The B.C. Tap Water Alliance (BCTWA) called today for the resignation of British Columbia’s Energy Minister Rich Coleman. The demand comes on the heels of a Global TV program 16:9 which on Saturday evening aired Untested Science, an investigation into the recent surge of fracking across BC and Alberta. During the program Minister Coleman is berated by investigators for failing to keep his promise to implement a public consultation process in BC, a province beset by some of the largest fracking operations in the world.
Yesterday the Canadian Broadcast Corporation (CBC) announced their investigative series on fracking in British Columbia. The feature report will cover the rise of the shale boom in the province’s remote northeast corner. The CBC radio report, called Cornering Gas, presents an opportunity for people to voice their concerns about the controversial fracking process and take part in the growing debate over BC’s role in the country’s energy future.
As the CBC reports, shale gas in BC has ballooned into a multi-billion-dollar industry and is expected to transform the province’s remote regions into bustling boom towns. CBC host Robert Boane and reporter Betsy Trumpener traveled to Fort Nelson to conduct interviews within a 'boom no bust' atmosphere. Fort Nelson, a town of 4000, is expected to triple in size.
Two of Canada’s most plentiful shale gas deposits are in the area where some of the largest fracking operations in the world are taking place. Kerry Guy, speaking on behalf of the Canadian Association of Petroleum Producers (CAPP), told the CBC they currently estimate more than a century’s worth of shale gas in the region.
But the shale gas boom in BC has brought a lot more in its wake than just short-term economic opportunity.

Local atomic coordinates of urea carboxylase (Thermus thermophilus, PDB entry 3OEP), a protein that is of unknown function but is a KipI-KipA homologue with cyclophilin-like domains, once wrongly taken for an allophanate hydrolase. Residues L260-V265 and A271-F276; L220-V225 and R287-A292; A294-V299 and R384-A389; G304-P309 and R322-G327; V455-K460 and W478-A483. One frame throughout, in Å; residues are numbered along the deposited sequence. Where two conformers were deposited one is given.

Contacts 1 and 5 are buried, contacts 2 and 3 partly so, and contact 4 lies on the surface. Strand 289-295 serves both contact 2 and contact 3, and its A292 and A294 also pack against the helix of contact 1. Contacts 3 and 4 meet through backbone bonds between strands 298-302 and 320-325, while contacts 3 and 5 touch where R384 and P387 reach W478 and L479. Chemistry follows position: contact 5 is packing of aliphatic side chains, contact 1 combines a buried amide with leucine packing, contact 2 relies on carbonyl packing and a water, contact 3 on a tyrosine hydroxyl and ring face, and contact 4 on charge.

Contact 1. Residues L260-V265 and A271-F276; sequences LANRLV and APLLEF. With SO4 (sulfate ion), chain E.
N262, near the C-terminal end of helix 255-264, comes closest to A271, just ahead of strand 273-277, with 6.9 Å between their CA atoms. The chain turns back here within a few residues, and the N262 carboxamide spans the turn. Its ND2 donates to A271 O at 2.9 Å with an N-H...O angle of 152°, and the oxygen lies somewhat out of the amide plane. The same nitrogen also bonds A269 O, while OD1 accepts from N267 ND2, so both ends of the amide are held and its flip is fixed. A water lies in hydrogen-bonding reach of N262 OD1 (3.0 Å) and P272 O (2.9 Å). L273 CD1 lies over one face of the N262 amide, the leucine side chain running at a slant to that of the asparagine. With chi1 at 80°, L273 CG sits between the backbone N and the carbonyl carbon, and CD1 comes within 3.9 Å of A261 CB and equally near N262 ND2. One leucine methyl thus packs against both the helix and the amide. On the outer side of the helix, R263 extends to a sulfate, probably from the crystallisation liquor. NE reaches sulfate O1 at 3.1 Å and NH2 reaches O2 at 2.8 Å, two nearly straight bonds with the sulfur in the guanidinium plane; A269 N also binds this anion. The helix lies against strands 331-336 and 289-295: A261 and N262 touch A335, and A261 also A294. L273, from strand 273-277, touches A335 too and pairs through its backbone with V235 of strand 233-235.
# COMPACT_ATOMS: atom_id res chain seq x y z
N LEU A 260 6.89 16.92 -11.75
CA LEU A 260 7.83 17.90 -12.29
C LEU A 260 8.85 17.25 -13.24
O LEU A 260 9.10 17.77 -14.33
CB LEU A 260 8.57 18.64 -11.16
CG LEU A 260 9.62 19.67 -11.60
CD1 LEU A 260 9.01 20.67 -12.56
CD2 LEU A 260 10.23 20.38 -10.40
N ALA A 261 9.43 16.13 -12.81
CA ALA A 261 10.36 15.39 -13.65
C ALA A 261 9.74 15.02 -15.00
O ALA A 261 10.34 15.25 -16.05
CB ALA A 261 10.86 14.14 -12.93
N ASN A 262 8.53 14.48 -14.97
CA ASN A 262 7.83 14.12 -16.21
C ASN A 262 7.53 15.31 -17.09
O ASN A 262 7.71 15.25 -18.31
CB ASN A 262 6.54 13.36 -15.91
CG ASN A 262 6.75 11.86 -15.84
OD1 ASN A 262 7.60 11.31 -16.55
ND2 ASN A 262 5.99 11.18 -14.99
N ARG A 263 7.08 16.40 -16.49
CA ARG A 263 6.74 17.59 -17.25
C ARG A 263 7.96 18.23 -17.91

British Columbia is providing the gas industry with 78 million cubic meters of free water each year, according to a recent CBC article. That water, the equivalent to 31,000 Olympic-sized swimming pools, is used to hydraulically fracture, or frack, the Northeast portion of the province which is undergirded by a vast reservoir of unconventional gas.
The B.C. government has recently added another 3.65 million cubic meters of water per year to that total by issuing an additional permit to Talisman Energy. The permit grants Talisman permission to withdrawal water from the Williston Reservoir, B.C.’s largest freshwater body, for 20 years.
Historically, the B.C. Oil and Gas Commission (BCOGC) has granted short-term, temporary water withdrawal permits to the oil and gas industry, a process critics argued circumvented the environmental evaluation necessary for long-term permits. In this instance, Talisman has received one of the largest water withdrawal permits of its kind.
Independent Members of the Legislative Assembly (MLA) in British Columbia are calling upon Premier Christy Clark to launch a comprehensive investigation into hydraulic fracturing. This demand comes late in the game, some say, after the world’s largest fracking operations have already taken place in the remote and pristine wilds of the province.
BC’s two Independent MLAs, Bob Simpson and Vicki Huntington, are not alone in their request for a full examination of the human and environmental health implications of the province’s unconventional gas resources. Supporting the appeal are numerous citizen and environmental groups, journalists, and First Nation’s representatives. They believe the rapid development of gas in BC’s north is taking place without consideration of the costs to public health and safety.